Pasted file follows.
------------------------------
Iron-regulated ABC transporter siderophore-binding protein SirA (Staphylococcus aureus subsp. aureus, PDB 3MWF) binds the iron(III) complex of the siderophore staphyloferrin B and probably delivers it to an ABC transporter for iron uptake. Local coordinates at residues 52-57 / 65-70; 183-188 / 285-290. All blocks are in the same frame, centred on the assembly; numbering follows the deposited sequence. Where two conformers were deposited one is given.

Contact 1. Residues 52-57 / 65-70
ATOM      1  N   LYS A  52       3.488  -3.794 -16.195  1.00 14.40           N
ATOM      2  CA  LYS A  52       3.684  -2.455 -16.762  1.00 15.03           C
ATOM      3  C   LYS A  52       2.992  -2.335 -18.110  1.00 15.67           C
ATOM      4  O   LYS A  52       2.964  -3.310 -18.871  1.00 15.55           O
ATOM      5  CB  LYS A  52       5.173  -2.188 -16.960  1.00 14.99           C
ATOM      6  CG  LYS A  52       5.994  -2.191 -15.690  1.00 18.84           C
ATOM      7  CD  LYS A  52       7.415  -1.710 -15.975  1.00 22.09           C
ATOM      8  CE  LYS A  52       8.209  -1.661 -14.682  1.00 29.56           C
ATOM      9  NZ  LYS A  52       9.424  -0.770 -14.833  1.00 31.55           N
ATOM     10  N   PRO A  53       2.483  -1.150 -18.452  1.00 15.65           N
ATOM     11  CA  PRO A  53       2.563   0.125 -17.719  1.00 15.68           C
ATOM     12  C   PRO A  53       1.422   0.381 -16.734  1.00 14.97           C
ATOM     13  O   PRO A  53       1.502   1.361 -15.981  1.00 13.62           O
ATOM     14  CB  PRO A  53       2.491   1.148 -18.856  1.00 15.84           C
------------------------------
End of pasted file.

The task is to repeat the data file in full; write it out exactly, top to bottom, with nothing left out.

Iron-regulated ABC transporter siderophore-binding protein SirA (Staphylococcus aureus subsp. aureus, PDB 3MWF) binds the iron(III) complex of the siderophore staphyloferrin B and probably delivers it to an ABC transporter for iron uptake. Local coordinates at residues 52-57 / 65-70; 183-188 / 285-290. All blocks are in the same frame, centred on the assembly; numbering follows the deposited sequence. Where two conformers were deposited one is given.

Contact 1. Residues 52-57 / 65-70
ATOM      1  N   LYS A  52       3.488  -3.794 -16.195  1.00 14.40           N
ATOM      2  CA  LYS A  52       3.684  -2.455 -16.762  1.00 15.03           C
ATOM      3  C   LYS A  52       2.992  -2.335 -18.110  1.00 15.67           C
ATOM      4  O   LYS A  52       2.964  -3.310 -18.871  1.00 15.55           O
ATOM      5  CB  LYS A  52       5.173  -2.188 -16.960  1.00 14.99           C
ATOM      6  CG  LYS A  52       5.994  -2.191 -15.690  1.00 18.84           C
ATOM      7  CD  LYS A  52       7.415  -1.710 -15.975  1.00 22.09           C
ATOM      8  CE  LYS A  52       8.209  -1.661 -14.682  1.00 29.56           C
ATOM      9  NZ  LYS A  52       9.424  -0.770 -14.833  1.00 31.55           N
ATOM     10  N   PRO A  53       2.483  -1.150 -18.452  1.00 15.65           N
ATOM     11  CA  PRO A  53       2.563   0.125 -17.719  1.00 15.68           C
ATOM     12  C   PRO A  53       1.422   0.381 -16.734  1.00 14.97           C
ATOM     13  O   PRO A  53       1.502   1.361 -15.981  1.00 13.62           O
ATOM     14  CB  PRO A  53       2.491   1.148 -18.856  1.00 15.84           C